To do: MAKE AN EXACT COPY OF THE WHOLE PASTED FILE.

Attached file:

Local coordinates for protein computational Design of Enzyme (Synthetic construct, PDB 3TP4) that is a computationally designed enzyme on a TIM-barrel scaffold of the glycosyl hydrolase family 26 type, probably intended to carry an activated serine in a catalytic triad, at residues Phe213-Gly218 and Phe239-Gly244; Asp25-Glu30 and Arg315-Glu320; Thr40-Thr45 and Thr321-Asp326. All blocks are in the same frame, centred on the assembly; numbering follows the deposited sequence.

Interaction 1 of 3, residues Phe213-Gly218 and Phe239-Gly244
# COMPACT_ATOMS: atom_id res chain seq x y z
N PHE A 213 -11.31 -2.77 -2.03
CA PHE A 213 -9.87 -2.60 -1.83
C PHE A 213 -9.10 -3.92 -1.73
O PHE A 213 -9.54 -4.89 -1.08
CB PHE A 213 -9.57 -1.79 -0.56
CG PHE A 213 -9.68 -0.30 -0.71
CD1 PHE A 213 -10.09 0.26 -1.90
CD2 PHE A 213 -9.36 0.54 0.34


Local coordinates for protein computational Design of Enzyme (Synthetic construct, PDB 3TP4) that is a computationally designed enzyme on a TIM-barrel scaffold of the glycosyl hydrolase family 26 type, probably intended to carry an activated serine in a catalytic triad, at residues Phe213-Gly218 and Phe239-Gly244; Asp25-Glu30 and Arg315-Glu320; Thr40-Thr45 and Thr321-Asp326. All blocks are in the same frame, centred on the assembly; numbering follows the deposited sequence.

Interaction 1 of 3, residues Phe213-Gly218 and Phe239-Gly244
# COMPACT_ATOMS: atom_id res chain seq x y z
N PHE A 213 -11.31 -2.77 -2.03
CA PHE A 213 -9.87 -2.60 -1.83
C PHE A 213 -9.10 -3.92 -1.73
O PHE A 213 -9.54 -4.89 -1.08
CB PHE A 213 -9.57 -1.79 -0.56
CG PHE A 213 -9.68 -0.30 -0.71
CD1 PHE A 213 -10.09 0.26 -1.90
CD2 PHE A 213 -9.36 0.54 0.34